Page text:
These attacks fell behind natural disasters and extreme weather in the World Economic Forum's 2018 Global Risks Report.
Building a slide deck, pitch, or presentation? Here are the big takeaways:
- The top five risks to global stability over the next five years are natural disasters, extreme weather, cyberattacks, data fraud, and failure to address climate change. -- World Economic Forum, 2018
- Cyberattacks are growing in risk as the potential fallout from an attack on connected industrial systems or critical infrastructure becomes a serious threat. -- World Economic Forum, 2018
Cyberattacks are now the third-largest threat facing the world, following natural disasters and extreme weather, according to the World Economic Forum's Global Risks Report 2018, released Wednesday.
A World Economic Forum (WEF) executive summary said that cybersecurity risks have grown "both in their prevalence and in their disruptive potential." Some of the biggest risks, the report noted, were attacks against critical infrastructure and connected industrial systems--many of which can cause physical harm in the process. Some examples given in the report were WannaCry, Petya, and NotPetya.
"Geopolitical friction is contributing to a surge in the scale and sophistication of cyberattacks," John Drzik, president of Global Risk and Digital, Marsh, said in a press release. "At the same time cyber exposure is growing as firms are becoming more dependent on technology. While cyber risk management is improving, business and government need to invest far more in resilience efforts if we are to prevent the same bulging 'protection' gap between economic and insured losses that we see for natural catastrophes."
SEE: IT leader's guide to the threat of cyberwarfare (Tech Pro Research)
Specifically, the report labeled cyberattacks as their third-largest global threat that is most likely to happen in the next five years. This is important for CXOs to be aware of, as the executive summary noted attacks against businesses have almost doubled in the past five years, and they are growing in complexity.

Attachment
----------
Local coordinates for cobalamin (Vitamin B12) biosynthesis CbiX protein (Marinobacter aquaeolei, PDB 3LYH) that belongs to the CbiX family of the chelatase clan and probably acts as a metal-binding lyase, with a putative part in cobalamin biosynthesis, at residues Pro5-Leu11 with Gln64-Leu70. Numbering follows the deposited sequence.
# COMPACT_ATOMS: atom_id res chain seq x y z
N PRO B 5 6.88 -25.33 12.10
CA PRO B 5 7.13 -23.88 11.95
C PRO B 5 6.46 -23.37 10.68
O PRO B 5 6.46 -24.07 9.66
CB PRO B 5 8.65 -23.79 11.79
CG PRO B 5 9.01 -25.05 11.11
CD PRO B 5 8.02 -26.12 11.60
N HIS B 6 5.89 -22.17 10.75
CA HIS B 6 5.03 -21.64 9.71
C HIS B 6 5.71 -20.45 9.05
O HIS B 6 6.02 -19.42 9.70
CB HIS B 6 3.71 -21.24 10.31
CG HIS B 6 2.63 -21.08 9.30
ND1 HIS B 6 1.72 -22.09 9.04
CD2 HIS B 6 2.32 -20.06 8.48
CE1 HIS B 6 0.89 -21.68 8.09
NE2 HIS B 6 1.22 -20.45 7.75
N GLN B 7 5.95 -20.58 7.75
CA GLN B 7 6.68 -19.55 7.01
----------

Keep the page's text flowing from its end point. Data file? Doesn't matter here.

The financial impact of such attacks is also growing. NotPetya, for example, caused losses of $300 million per quarter for some companies, the report said. And some 64% of all malicious emails contained ransomware--a form of malware that demands monetary payment for a release of encrypted data.
The pace at which businesses are being attacked also seems to be increasing. According to the European Aviation Safety Agency, cited in the report, aviation systems are attacked around 1,000 times a month, on average.
Many of these kinds of attacks aren't succeeding, the report stated, but increases in their pace and complexity are troubling. Additionally, as nation states begin to throw their weight behind cyberattacks, the threat of cyberwarfare becomes real.
Another cyber issue--data fraud-- was listed at the fourth most likely threat, directly under cyberattacks. Billions of data records were leaked last year, more than the past two years combined, the report found.
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